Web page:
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There's a rising angst in foreign policy circles over the status of democracy around the world.
In an era of "big personalities" — or what many academics and historians prefer to call strongmen — Council on Foreign Relations President Richard Haass believes this trend poses a direct risk to investors and proponents of civil liberties alike.
"This is an authoritarian era, all things being equal. Democracy is in something of a recession," Haass told CNBC's Hadley Gamble in Paris on Friday. The veteran U.S. diplomat outlined why he was concerned about the direction of many governments today, and what it could portend for those engaged in the markets.
"I don't see the people in place who are aware potentially of the consequences of what they're doing," he said, referring to leaders like Russian President Vladimir Putin and Saudi Arabia's crown prince, Mohammed bin Salman, as "strongmen." And this, he warned, could be irreversibly destabilizing to the global order that's been established since the end of the Second World War.
"For 70, 75 years, we've had this rules-based international system, no great power wars, muted rivalries … and now when I look at the world and the people running the world, it gives me pause. I'm worried that when historians look back on this moment, they're going to see this is the beginning of the unraveling."
And investors should be worried, Haass warned — particularly if they are thinking of long-term investments.
"I think they have to assume that they can't assume things are going to be good, that all things being equal, going forward is going be less stable than going backwards."
Haass, a highly awarded diplomat who served as director of policy planning for the U.S. State Department, U.S. coordinator for the future of Afghanistan, and U.S. special envoy for Northern Ireland, has spent decades witnessing and analyzing international political and economic trends. His assessment matches that of many other experts in his field.
According to the Economist Intelligence Unit's Democracy Index report, out of the 167 countries ranked in 2018, 89 received lower scores than the previous year. The index ranks countries on a scale in the categories of electoral process and pluralism, civil liberties, government functionality, political participation, and political culture, with each category comprised of a range of concrete indicators.
In 2017, the research group demoted the U.S. from a full democracy to a "flawed democracy," citing dwindling trust in government, elected representatives and political parties. It also noted that this decline was well underway before the election of President Donald Trump.
The last several years in particular have also seen the consolidation of executive power — to varying degrees — in countries like Turkey, Russia, the Philippines, Hungary and even the United States. India, the world's largest democracy, fell in the EIU's rankings due to increasing religious and ethnic violence, while Myanmar, Cambodia and Vietnam were all judged to have dropped further into authoritarianism.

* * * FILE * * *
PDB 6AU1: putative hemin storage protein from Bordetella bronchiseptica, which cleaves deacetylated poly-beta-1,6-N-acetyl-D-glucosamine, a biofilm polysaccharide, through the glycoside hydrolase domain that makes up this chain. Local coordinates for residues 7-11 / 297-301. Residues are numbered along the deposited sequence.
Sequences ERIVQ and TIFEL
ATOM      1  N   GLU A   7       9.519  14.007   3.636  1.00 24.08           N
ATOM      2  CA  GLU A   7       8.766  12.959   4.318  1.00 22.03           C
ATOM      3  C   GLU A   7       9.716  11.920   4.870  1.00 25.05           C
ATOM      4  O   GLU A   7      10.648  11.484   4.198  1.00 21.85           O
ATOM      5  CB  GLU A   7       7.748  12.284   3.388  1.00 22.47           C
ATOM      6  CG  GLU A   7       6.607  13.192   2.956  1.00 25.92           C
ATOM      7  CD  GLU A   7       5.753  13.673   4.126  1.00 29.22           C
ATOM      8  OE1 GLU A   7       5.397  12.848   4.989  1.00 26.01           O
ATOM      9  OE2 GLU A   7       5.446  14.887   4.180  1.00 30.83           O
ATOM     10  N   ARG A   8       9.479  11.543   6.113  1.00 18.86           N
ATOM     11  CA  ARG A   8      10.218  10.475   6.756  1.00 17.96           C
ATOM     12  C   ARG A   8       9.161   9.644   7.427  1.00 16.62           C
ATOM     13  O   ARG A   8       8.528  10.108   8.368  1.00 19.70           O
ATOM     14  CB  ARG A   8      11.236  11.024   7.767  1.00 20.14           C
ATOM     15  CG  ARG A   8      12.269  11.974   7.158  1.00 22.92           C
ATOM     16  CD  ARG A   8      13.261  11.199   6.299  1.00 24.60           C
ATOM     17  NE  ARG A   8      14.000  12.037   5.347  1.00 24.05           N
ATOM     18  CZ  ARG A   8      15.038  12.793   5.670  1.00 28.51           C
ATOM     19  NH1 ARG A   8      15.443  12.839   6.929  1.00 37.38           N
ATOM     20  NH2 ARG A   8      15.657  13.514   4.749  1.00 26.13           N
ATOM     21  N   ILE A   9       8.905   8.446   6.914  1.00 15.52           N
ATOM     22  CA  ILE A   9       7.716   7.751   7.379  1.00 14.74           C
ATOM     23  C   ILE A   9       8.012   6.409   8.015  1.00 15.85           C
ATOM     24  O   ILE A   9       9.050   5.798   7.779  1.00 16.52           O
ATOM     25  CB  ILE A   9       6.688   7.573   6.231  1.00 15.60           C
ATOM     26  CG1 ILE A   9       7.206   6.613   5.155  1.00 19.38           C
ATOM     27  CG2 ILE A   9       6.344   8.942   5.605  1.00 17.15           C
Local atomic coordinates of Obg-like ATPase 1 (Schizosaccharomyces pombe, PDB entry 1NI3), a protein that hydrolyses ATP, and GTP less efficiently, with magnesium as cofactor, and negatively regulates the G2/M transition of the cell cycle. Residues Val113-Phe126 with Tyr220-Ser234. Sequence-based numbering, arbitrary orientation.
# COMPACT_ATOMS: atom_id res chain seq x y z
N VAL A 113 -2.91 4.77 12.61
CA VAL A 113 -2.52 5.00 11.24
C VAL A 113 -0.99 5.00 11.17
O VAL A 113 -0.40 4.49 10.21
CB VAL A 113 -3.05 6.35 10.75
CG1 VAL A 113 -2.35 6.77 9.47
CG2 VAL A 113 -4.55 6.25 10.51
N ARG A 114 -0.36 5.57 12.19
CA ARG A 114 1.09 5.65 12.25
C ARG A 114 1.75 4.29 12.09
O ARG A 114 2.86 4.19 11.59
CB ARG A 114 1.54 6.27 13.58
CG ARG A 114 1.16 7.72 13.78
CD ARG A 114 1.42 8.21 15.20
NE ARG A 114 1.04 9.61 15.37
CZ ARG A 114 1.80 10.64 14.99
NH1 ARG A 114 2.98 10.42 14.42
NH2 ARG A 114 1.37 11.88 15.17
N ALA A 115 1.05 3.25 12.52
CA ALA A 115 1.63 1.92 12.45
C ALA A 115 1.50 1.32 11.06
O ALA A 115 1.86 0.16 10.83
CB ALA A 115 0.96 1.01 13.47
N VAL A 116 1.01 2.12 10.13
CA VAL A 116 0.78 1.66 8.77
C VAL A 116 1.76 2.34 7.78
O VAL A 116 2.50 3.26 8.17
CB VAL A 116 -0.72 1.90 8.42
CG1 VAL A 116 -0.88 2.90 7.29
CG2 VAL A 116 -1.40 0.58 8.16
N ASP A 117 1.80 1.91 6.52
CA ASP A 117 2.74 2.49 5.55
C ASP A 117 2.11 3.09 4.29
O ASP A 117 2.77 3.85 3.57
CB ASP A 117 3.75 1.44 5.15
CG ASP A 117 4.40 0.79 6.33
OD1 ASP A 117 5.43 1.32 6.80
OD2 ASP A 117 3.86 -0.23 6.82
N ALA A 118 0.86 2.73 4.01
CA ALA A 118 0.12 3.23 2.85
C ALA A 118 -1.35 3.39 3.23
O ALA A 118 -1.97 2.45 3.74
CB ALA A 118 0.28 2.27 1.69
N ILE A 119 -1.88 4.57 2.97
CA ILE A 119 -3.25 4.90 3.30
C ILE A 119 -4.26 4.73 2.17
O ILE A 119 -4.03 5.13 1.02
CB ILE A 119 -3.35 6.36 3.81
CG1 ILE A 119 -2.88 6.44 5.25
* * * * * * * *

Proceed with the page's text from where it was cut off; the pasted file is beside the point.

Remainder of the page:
Crackdowns on the press and minorities are increasingly evident across the world — even in the EU, where Hungary, led by the right-wing firebrand Viktor Orban, has come under fire from the European Parliament for its record on human rights and the rule of law, and could even risk losing some of its EU voting rights.
Renowned political analyst Ian Bremmer, founder of risk consultancy firm Eurasia Group, told CNBC in an earlier interview that the world is entering a "geopolitical recession" that heralds the end of the U.S.-led global order.
He contended that "The Americans are less interested in exporting democracy. ... Today there is an argument to be made that the Americans are exporting populism." He also expressed concern over the next economic recession, stressing that when "there's not as much free money … we'll get into trouble."
Haass similarly highlighted the impact of rising interest rates on economic stability. Ten years on from the financial crisis, interest rates remain at historic lows, leading many to worry that if another downturn were to take place, the financial system wouldn't have the spare capacity to cushion markets with more liquidity as it did after 2008. And while Federal Reserve economists deem rate hikes as necessary amid thriving U.S. economic growth and record employment numbers, some market watchers fear that tightening at too fast a rate could trigger another recession.
"We're also coming out of the era of historically low rates, which was an anomaly," Haass said, adding higher rates, greater geopolitical uncertainty, new technologies like artificial intelligence, climate change and American debt to his basket of concerns.
"What I'm struck by is it's not so much one thing I can sit here and say, 'this is going to be the driver.' It's the sheer number of things. So if you're an investor you basically have to say, 'I have to act with greater caution, greater diversification, because the possibility of some things happening is great.' You'd have to be one hell of an optimist to sit here and say everything is going be fine going forward."